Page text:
Evidence for the momentum-driven nature of this rally appeared in the afternoon. S&P announced that 16 of the 17 Eurozone nations have been placed on CreditWatch negative (it would have been 17 of 17, but they think they’re already on top of Greece) pending the outcome of the EU summit on December 9th. Doubtless the result of the CreditWatch, which ordinarily means there is a 50% chance of a downgrade within 90 days, may also have something to do with the amount of political pressure brought to bear…but then, I’m a cynic. This is shocking, if only because it includes all of the AAA countries on whose joint and several credit all plans seem to depend. Everyone knew that considering France a AAA was questionable at best. Some felt that Germany might be dragged down eventually depending on how much they played the role of being the Sherpa of Europe. But the Netherlands, Finland, Austria, and Luxembourg must be seriously annoyed, because they have assiduously defended their fiscal positions and resisted committing treasure to the defense of the European dream. All of which to say: this is going to be a fun summit!

Stocks initially reacted sharply, with the Dow dropping 140 points or so. Bonds rallied back to near-unchanged and commodities erased the early gains. But then stocks started to rally again. This is nonsensical. The odds of something productive coming out of the summit, which is now more critical than ever, just dropped substantially (to be sure, there may well be some cheerful talk, but the probability of getting the Dutch and Finns to go along even with a pro forma announcement has got to be lower today than it was yesterday). S&P just told Europe that if they want to save the periphery, they do so at the peril of their sovereign ratings and the ratings of their corporations as well (since a corporation cannot have a rating above that of the sovereign).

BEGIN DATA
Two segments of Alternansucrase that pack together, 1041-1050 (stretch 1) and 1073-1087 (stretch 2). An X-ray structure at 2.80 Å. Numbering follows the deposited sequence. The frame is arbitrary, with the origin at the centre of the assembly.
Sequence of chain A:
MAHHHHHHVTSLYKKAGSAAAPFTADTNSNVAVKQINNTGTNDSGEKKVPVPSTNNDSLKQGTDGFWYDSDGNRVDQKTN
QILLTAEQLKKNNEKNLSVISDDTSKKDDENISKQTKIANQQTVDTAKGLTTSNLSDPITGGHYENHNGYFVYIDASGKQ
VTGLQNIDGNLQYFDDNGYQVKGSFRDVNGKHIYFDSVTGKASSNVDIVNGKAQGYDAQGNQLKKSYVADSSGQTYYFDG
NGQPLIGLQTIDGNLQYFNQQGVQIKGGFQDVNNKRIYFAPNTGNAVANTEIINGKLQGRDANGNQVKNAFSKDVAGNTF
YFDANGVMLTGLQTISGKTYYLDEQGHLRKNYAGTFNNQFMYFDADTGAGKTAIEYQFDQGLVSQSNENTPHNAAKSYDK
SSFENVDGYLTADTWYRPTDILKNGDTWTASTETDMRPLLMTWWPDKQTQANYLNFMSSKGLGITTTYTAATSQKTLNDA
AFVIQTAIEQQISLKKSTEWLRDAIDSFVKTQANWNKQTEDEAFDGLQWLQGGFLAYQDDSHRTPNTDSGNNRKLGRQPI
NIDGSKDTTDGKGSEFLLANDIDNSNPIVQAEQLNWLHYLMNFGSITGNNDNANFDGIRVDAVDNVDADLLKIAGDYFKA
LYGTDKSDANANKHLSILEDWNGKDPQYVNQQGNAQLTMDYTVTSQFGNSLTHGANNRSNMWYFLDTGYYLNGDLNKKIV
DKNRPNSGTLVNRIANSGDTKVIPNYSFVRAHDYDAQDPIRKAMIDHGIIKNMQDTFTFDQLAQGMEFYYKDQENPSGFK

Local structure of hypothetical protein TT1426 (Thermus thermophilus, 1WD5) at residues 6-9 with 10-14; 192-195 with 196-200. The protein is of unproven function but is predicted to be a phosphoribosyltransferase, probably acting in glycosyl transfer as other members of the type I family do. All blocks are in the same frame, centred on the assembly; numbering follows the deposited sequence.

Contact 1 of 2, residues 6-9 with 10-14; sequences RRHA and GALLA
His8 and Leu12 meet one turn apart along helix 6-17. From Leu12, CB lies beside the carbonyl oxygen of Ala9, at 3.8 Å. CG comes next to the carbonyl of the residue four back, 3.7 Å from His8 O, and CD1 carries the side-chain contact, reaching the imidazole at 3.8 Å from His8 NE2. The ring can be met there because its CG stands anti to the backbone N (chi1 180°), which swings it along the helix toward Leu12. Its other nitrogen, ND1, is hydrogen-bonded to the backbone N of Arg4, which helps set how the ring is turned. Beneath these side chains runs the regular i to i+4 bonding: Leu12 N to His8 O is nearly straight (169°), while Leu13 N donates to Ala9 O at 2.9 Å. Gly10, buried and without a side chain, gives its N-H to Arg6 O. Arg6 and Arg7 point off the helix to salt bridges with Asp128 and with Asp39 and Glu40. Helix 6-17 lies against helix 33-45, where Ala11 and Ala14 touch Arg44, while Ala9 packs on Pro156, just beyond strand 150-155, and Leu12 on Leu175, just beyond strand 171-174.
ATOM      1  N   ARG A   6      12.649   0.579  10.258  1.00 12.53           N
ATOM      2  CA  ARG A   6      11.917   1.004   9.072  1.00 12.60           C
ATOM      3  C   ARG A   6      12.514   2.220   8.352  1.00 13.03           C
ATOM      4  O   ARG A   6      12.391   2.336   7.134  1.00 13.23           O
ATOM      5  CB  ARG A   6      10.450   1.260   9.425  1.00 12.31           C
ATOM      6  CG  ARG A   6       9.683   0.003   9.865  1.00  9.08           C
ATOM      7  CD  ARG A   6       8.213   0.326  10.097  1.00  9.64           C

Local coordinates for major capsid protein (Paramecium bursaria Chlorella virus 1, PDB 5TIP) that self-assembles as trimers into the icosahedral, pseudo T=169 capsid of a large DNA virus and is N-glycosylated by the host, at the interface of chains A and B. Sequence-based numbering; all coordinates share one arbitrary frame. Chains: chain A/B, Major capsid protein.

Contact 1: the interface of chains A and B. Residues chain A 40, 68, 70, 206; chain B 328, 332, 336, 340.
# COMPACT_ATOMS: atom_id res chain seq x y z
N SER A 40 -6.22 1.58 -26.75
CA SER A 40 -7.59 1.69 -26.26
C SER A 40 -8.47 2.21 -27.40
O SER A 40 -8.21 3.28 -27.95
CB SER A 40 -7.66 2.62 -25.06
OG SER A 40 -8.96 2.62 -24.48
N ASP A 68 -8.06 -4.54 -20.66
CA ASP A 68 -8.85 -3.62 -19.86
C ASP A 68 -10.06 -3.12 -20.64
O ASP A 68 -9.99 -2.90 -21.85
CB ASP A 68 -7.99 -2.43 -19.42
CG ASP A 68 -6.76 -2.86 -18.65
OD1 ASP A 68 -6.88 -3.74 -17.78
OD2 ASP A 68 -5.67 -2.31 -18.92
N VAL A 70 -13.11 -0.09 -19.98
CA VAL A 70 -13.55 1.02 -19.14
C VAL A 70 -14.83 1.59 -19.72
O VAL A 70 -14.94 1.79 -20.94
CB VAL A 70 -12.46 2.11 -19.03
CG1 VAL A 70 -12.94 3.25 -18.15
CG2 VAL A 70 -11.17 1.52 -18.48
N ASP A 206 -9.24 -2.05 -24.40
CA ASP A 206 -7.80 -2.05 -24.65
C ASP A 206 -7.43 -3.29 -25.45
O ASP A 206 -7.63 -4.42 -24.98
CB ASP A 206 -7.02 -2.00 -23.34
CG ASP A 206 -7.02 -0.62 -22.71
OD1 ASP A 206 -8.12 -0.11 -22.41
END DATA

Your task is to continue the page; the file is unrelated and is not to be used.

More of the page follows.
But the market is illiquid, and that means it is likely to keep on going until the eventual outcome is so obviously bearish that fund managers are willing to take some tracking error on the chance that the market might break before year-end. I know that if I was compensated on the basis of my relative performance I personally wouldn’t want to be very far from my benchmark on December 9th. However, if the next zig-zag becomes obvious that day, it will be hard to change positions very quickly in an illiquid market. I suppose the thing I’m really sure about is that I wouldn’t want to be short gamma!

Advertisements
Categories: Economy, Europe, Politics
  1. onebir
    December 6, 2011 at 2:30 am

    Is there any reason to think the new fiscal monitoring proposals might work better than then old Stability and Growth Pact, which was supposed to prevent the existing mess?

    Does the sovereign rating forming the ceiling for corporate credit ratings make sense any more? Seems to me multinationals in particular might not be particularly affected by defaults or their (nominal) sovereigns…

    • December 6, 2011 at 8:26 am

      Interesting point about corporate credit ratings!

  2. usikpa
    December 6, 2011 at 7:33 am

    This market is headed for the slaughter. What magic are they expecting on Thursday from Mr. Draghi?

    Word has it, the US economic indicators will show low numbers in February and April. Will have fun next year?

  1. No trackbacks yet.

Leave a Reply

Fill in your details below or click an icon to log in:

WordPress.com Logo

You are commenting using your WordPress.com account. Log Out / Change )

Twitter picture

You are commenting using your Twitter account. Log Out / Change )

Facebook photo

You are commenting using your Facebook account. Log Out / Change )

Google+ photo

You are commenting using your Google+ account. Log Out / Change )

Connecting to %s

%d bloggers like this: